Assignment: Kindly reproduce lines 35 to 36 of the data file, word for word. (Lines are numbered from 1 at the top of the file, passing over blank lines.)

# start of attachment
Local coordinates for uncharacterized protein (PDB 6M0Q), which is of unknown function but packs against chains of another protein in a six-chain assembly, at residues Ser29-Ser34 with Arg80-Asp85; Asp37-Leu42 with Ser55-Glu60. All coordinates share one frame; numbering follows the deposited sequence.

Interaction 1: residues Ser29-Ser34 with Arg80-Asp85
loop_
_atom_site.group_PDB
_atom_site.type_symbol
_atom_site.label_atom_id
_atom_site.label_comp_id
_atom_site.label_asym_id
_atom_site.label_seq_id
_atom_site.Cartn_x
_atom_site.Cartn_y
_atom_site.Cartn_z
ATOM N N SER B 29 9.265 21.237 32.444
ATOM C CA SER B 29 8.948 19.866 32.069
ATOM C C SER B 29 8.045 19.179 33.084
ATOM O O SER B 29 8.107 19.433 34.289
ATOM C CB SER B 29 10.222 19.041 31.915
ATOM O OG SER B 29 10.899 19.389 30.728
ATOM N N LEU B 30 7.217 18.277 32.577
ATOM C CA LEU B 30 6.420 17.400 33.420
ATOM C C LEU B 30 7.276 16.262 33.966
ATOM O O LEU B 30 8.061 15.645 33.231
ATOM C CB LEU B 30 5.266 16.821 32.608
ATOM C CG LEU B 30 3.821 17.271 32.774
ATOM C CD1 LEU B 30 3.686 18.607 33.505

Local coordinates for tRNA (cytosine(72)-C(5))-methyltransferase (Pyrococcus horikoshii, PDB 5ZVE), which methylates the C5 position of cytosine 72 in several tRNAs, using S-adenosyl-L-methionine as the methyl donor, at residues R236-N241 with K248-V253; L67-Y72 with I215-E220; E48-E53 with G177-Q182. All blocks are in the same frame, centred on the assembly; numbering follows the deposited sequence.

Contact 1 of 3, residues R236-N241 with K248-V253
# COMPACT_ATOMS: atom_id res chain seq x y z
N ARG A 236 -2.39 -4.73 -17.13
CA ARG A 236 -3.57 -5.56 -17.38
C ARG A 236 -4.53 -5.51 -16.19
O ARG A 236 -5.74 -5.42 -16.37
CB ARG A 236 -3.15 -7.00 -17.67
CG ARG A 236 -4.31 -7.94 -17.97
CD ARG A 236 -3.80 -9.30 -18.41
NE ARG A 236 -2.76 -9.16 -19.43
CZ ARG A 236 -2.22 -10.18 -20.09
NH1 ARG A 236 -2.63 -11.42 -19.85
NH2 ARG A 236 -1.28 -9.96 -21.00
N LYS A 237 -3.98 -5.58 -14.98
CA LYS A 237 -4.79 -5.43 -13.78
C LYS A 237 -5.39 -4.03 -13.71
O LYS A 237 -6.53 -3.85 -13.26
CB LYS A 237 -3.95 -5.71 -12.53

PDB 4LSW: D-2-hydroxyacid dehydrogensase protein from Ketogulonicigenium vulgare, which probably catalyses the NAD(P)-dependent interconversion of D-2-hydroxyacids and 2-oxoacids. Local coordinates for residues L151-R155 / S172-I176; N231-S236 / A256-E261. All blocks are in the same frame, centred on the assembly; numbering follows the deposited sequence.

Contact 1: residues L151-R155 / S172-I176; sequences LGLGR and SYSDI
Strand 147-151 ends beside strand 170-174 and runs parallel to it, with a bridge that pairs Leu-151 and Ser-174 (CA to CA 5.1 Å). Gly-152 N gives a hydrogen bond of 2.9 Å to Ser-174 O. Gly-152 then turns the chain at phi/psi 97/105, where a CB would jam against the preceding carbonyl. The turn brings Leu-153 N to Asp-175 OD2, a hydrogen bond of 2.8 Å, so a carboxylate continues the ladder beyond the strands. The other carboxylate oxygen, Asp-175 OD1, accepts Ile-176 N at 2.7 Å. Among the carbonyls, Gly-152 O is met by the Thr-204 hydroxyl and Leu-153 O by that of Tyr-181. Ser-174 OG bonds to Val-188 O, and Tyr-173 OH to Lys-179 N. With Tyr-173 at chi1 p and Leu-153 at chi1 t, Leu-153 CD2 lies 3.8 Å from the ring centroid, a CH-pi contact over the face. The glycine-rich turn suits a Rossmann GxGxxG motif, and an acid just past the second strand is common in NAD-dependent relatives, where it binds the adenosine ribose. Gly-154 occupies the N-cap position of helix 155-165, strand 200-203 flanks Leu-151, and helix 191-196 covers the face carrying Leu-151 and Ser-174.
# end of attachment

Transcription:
CD ARG A 236 -3.80 -9.30 -18.41
NE ARG A 236 -2.76 -9.16 -19.43